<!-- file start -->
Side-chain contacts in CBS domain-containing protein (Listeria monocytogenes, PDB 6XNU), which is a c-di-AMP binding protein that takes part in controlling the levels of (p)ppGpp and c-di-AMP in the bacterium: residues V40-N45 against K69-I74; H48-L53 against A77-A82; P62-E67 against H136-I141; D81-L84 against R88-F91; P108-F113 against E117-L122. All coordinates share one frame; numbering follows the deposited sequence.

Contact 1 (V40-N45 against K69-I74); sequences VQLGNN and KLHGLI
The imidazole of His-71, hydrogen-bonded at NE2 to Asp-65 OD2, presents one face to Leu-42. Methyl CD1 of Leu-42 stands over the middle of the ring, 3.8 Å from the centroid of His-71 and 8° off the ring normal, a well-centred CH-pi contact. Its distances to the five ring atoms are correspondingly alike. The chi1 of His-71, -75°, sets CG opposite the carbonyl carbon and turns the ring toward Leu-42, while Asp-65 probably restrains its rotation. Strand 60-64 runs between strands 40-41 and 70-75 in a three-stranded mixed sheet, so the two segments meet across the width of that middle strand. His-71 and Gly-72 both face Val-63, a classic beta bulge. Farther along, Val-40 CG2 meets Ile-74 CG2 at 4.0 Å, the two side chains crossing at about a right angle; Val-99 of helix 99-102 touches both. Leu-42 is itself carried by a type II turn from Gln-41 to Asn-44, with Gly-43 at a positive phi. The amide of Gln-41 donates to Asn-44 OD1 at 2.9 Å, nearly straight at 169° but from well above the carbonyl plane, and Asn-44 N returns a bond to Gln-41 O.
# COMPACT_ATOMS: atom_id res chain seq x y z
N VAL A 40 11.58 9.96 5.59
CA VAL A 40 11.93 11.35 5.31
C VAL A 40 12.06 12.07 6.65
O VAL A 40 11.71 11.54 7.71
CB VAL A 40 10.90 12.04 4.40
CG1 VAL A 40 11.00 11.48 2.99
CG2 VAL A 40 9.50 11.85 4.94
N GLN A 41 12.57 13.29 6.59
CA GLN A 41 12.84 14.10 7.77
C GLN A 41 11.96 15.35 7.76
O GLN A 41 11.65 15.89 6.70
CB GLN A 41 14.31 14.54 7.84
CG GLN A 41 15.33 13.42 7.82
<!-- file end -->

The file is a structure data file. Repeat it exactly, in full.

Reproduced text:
Side-chain contacts in CBS domain-containing protein (Listeria monocytogenes, PDB 6XNU), which is a c-di-AMP binding protein that takes part in controlling the levels of (p)ppGpp and c-di-AMP in the bacterium: residues V40-N45 against K69-I74; H48-L53 against A77-A82; P62-E67 against H136-I141; D81-L84 against R88-F91; P108-F113 against E117-L122. All coordinates share one frame; numbering follows the deposited sequence.

Contact 1 (V40-N45 against K69-I74); sequences VQLGNN and KLHGLI
The imidazole of His-71, hydrogen-bonded at NE2 to Asp-65 OD2, presents one face to Leu-42. Methyl CD1 of Leu-42 stands over the middle of the ring, 3.8 Å from the centroid of His-71 and 8° off the ring normal, a well-centred CH-pi contact. Its distances to the five ring atoms are correspondingly alike. The chi1 of His-71, -75°, sets CG opposite the carbonyl carbon and turns the ring toward Leu-42, while Asp-65 probably restrains its rotation. Strand 60-64 runs between strands 40-41 and 70-75 in a three-stranded mixed sheet, so the two segments meet across the width of that middle strand. His-71 and Gly-72 both face Val-63, a classic beta bulge. Farther along, Val-40 CG2 meets Ile-74 CG2 at 4.0 Å, the two side chains crossing at about a right angle; Val-99 of helix 99-102 touches both. Leu-42 is itself carried by a type II turn from Gln-41 to Asn-44, with Gly-43 at a positive phi. The amide of Gln-41 donates to Asn-44 OD1 at 2.9 Å, nearly straight at 169° but from well above the carbonyl plane, and Asn-44 N returns a bond to Gln-41 O.
# COMPACT_ATOMS: atom_id res chain seq x y z
N VAL A 40 11.58 9.96 5.59
CA VAL A 40 11.93 11.35 5.31
C VAL A 40 12.06 12.07 6.65
O VAL A 40 11.71 11.54 7.71
CB VAL A 40 10.90 12.04 4.40
CG1 VAL A 40 11.00 11.48 2.99
CG2 VAL A 40 9.50 11.85 4.94
N GLN A 41 12.57 13.29 6.59
CA GLN A 41 12.84 14.10 7.77
C GLN A 41 11.96 15.35 7.76
O GLN A 41 11.65 15.89 6.70
CB GLN A 41 14.31 14.54 7.84
CG GLN A 41 15.33 13.42 7.82